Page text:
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Let $G$ be an connected reductive algebraic group over $k=\bar{\mathbb{F}_p}$. Suppose $G$ is defined over $\mathbb{F}_q$. Let $G^{F}$ be the corresponding finite group associated to $G$. Suppose $s\in G^{F}$ is a regular semisimple element. Now, $s$ is contained in a unique maximal Torus $T$, and $T$ is necessarily $F$-stable. Let $T^F$ denote the set of $F$-rational points of $T$.

It is clear that $T^F\subseteq C_{G^F}(s)$. My question is whether $T^F=C_{G^F}(s)$? In the case that this isn’t true is there a simple description of the quantity $C_{G^F}(s)$?

Thank you.

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    $\begingroup$ You need a definition of a regular semisimple element. I think that a semisimple element $s$ of $G$ is called regular if its centralizer in $G$ is a (maximal) torus. Then in your case the centralizer of $s$ in $G$ is $T$, and hence, the centralizer of $s$ in $G^F$ is $T^F$. $\endgroup$ – Mikhail Borovoi May 30 '19 at 19:53
  • $\begingroup$ Two comments: 1) See Chapter 3 in the 1985 book of R.W. Carter.or the long article by Springer-Steinberg in Lecture Notes in Mathematis 131 (1970). 2) This question has considerable overlap with a recent question mathoverflow.net/questions/332689 $\endgroup$ – Jim Humphreys May 30 '19 at 23:42
  • $\begingroup$ @MikhailBorovoi the definition of regular element is that $x$ will be called regular if dim($C_{G}(x))$ is minimal. Since, it is known that dim($C_{G}(x)) \geq rank(G)$, it turns out that $x$ is regular if dim($C_{G}(x))$ is equal to $rank(G)$. Now, since my consideration is $x$ is regular semisimple element, it is clear that $C_{G}(x)^{\circ}=T$, where $T$ is the unique maximal torus containing $x$. $\endgroup$ – Riju May 31 '19 at 16:59
  • $\begingroup$ Moreover, it is known that $[G,G]$ is simply connected then the centraliser of a semisimple element is connected, in which case your claim that $C_{G}(x)=T$, holds, and my claim holds. $\endgroup$ – Riju May 31 '19 at 17:14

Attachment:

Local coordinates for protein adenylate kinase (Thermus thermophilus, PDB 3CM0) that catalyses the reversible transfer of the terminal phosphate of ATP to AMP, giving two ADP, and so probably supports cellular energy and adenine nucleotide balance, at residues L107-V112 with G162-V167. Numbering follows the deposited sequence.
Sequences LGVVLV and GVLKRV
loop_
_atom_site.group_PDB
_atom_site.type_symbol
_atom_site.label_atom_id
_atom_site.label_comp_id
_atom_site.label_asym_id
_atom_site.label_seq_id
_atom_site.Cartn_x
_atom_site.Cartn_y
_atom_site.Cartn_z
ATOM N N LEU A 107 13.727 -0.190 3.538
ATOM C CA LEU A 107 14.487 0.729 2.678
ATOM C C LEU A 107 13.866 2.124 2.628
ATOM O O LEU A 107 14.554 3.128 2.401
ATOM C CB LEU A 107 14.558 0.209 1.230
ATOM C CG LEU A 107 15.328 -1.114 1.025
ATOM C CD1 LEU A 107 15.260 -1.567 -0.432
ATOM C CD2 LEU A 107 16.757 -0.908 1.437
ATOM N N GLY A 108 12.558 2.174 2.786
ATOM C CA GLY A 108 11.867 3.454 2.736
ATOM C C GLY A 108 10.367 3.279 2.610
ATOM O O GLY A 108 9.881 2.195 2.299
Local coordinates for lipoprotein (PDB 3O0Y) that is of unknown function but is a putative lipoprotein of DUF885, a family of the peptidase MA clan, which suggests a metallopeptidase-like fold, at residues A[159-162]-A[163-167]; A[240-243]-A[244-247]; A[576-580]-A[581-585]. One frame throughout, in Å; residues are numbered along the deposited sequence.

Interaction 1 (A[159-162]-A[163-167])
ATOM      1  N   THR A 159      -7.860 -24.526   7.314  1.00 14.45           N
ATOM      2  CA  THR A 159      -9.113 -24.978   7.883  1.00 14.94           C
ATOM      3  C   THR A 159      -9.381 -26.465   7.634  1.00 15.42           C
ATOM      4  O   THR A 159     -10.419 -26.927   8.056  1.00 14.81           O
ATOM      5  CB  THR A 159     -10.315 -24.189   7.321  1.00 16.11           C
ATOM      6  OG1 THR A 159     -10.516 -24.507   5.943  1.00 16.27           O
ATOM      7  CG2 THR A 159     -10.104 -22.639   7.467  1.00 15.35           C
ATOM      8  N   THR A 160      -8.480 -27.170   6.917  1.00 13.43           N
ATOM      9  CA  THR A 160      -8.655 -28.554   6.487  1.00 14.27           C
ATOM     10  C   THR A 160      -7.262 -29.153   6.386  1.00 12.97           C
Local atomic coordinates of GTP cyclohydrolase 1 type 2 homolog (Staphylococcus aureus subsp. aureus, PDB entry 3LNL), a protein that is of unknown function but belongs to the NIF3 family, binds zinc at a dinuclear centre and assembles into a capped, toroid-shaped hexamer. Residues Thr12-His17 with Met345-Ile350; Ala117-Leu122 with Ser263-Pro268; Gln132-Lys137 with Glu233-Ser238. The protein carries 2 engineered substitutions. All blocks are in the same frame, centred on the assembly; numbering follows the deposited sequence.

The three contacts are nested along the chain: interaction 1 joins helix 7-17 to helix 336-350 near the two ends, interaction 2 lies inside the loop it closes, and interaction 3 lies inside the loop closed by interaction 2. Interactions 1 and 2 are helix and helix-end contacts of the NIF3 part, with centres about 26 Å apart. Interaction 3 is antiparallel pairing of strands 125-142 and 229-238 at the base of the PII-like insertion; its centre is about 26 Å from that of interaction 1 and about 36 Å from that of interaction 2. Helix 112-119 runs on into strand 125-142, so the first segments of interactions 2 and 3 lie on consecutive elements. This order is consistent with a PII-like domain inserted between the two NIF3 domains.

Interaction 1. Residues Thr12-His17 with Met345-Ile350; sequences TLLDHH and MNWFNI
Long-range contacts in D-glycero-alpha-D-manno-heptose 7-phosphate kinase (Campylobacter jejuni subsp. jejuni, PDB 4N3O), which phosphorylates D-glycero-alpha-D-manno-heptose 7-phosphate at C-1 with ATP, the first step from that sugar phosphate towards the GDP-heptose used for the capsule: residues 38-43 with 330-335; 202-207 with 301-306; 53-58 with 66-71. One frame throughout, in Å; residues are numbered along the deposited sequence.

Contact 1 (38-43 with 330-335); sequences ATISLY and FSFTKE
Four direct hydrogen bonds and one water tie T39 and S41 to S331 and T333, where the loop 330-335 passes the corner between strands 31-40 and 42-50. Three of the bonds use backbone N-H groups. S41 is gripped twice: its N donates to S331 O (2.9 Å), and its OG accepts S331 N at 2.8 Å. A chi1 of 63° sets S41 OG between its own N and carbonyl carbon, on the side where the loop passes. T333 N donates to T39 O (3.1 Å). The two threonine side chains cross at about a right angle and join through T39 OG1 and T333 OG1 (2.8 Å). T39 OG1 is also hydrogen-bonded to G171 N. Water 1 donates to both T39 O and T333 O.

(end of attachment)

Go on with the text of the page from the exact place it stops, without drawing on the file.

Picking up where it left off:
• $\begingroup$ My question now is that what happen if $[G,G]$ is not simply connected. Is the claim of the question still holds true? $\endgroup$ – Riju May 31 '19 at 17:14
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It is a good question! The answer is NO, see the counter-example below.

Take $p=3$; then $\mathbb F_3=\{0,1,-1\}$. Write $L=\mathbb F_3(i)$, where $i^2=-1$; then $L\simeq \mathbb F_9$.

Take $$G={\rm GL}_{2,L}\,,\quad G'=G/\{\pm 1\}.$$ Let $T\subset G$ denote the subgroup of diagonal matrices. Take $$ s={\rm diag}(i,-i)\in T(L)\subset G(L).$$ Then the centralizer of $s$ in $G$ is $T$, hence $s$ is a regular semisimple element of $G(L)$.

Write $$ n=\begin{pmatrix} 0 & 1\\ 1 & 0\end{pmatrix}\in G(L). $$ Then $$ n s n^{-1} ={\rm diag}(-i,i)= -s.$$ This means that if we denote by $s'$ and $n'$ the images in $G'(L)$ of $s$ and $n$, respectively, then $$ n' s' (n')^{-1} = s'.$$ Thus $$ n'\in C_{G'}(s')(L),$$ but $n'\notin T'(L)$, where $T'$ denotes the image of $T$ in $G'$. We see that $$C_{G'(L)}(s')\supsetneqq T'(L).$$ In the notation of the question, we obtain that $$C_{G^{\prime F}}(s')\supsetneqq T^{\prime F}.$$

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  • $\begingroup$ Fine example! Btw is there any way to find a description of this quantity $C_{G^F}(s)$, in terms of $T^F$ and something more, just like we have a description of $C_{G}(s)$ , which says that it is generated by $T$ and “certain” root subgroups! $\endgroup$ – Riju Jun 1 '19 at 9:30
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    $\begingroup$ @Riju: A standard approach is first to compute $C_G(s)$, and after that to compute the set of $L$-points $C_{G^F}(s)$ using Galois cohomology (which is not difficult over a finite field $L$). $\endgroup$ – Mikhail Borovoi Jun 3 '19 at 0:34
  • $\begingroup$ Namely, write $N=N_G(T)$, $W=N/T$. Then $C_G(s)\subset N$. For any $w=nT\in W$ we can define $wsw^{-1}$, and for a given regular semisimple element $s$ you have to compute the centralizer $C_W(s)$. $\endgroup$ – Mikhail Borovoi Jun 3 '19 at 0:51
  • $\begingroup$ Now if $w=nT$ and $wsw^{-1}=s$, and moreover $w\in W^F$, then by Lang's theorem there exists $n_0\in N^F$ such that $w=n_0 T$. Clearly, $n_0\in C_{G^F}(s)$. $\endgroup$ – Mikhail Borovoi Jun 3 '19 at 0:56

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